ROSA KHUTOR, Russia (Reuters) - Norway’s cross-country women’s skiing team were caught in an emotional whirlwind on Saturday amid the joy of Marit Bjoergen’s fourth Olympic title and the pain of learning the brother of one of their team mates had died.
The Norwegian team announced on Saturday that the brother of Astrid Uhrenholdt Jacobsen had died on the day of the Sochi Winter Games opening ceremony.
“On Friday, Astrid Uhrenholdt Jacobsen suddenly and unexpectedly lost her brother and training partner,” a team statement said.
“The cross-country team has been assembled to comfort Astrid Uhrenholdt Jacobsen in a difficult situation.”
Currently second in the overall World Cup standings, Jacobsen did not take part in Saturday’s skiathlon event and it was not immediately clear whether she would compete in Sochi.
Shortly after crossing the finish line on a sunny day at the Laura Biathlon and Cross-Country Complex, Therese Johaug, fourth in the skiathlon event, rested her head on Bjoergen’s shoulder with the Olympic champion in tears.
Heidi Weng, the bronze medallist, and Kristin Stoermer Steira joined them as the four, who wore an armband on the 15-km race, hugged.
“My fantastic girls... You are my strength in thick and thin. Thanks for the commemorating armbands. Forever grateful, whether there will be medals or not,” Jacobsen tweeted during the race.
Bjoergen patted her heart with her right palm seconds after the finish and then said the whole team had raced for Jacobsen.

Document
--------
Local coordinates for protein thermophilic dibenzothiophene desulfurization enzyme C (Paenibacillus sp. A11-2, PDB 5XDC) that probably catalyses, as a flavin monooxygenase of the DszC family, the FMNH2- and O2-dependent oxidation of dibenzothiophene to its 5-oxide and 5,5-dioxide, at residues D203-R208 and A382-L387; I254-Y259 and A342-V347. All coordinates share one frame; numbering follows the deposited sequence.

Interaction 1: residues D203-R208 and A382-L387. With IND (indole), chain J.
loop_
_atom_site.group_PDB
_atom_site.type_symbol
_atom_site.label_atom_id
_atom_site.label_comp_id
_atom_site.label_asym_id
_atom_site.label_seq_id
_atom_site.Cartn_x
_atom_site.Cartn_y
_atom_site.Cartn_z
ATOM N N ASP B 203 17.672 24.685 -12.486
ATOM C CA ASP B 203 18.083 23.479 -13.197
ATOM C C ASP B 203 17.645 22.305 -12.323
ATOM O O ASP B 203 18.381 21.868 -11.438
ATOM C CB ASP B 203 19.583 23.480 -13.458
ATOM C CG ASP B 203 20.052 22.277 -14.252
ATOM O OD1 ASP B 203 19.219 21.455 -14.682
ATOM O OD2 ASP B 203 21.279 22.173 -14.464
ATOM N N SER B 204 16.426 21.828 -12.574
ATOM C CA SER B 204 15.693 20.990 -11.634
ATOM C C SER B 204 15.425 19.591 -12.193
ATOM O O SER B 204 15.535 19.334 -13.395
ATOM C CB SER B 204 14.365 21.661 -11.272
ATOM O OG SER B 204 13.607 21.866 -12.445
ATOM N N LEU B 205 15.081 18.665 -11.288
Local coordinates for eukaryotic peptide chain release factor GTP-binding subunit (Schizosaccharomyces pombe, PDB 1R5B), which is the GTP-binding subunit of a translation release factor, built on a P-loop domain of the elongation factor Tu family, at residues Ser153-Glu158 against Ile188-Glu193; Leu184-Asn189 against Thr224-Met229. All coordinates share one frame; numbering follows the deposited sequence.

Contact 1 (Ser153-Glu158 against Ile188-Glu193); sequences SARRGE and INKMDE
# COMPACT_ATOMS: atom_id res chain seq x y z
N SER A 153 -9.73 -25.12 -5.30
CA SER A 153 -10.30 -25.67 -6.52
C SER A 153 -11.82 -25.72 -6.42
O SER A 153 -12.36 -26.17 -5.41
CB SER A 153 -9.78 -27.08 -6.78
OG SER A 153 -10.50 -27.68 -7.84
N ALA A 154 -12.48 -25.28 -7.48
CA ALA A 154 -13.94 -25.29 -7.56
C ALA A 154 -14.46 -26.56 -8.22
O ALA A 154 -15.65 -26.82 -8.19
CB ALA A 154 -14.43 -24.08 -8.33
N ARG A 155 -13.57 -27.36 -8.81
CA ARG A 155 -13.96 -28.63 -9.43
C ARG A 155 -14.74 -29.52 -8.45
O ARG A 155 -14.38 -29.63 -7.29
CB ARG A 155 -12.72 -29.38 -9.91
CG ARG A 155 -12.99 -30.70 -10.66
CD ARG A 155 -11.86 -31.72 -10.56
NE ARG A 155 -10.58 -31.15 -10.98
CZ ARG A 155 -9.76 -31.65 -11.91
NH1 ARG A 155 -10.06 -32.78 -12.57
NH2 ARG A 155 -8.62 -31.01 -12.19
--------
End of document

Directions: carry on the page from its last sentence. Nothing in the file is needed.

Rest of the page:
“Yesterday was a really hard day and after things like this it is hard to focus on the race,” Bjoergen told a news conference. “Astrid and her family wanted us to race for her brother today and we stuck together and did a good race.”
Weng, competing in her first Olympics, took third place after outsprinting Johaug.
“I tried to stay focused but it was tough for us,” an overwhelmed Weng told a news conference.
Sweden’s Charlotte Kalla, who took silver behind Bjoergen, said she had also been shaken by the news.
“I didn’t know anything before entering the wax cabin. It was a lot of emotions before the race because they’re good friends to me, I didn’t know to handle it,” she said.
“I tried to keep focused in the race. It gives you perspective on the value of an Olympic medal. If they want to talk I’ll be there for them.”
Reporting by Julien Pretot; Editing by Julian Linden and Ken Ferris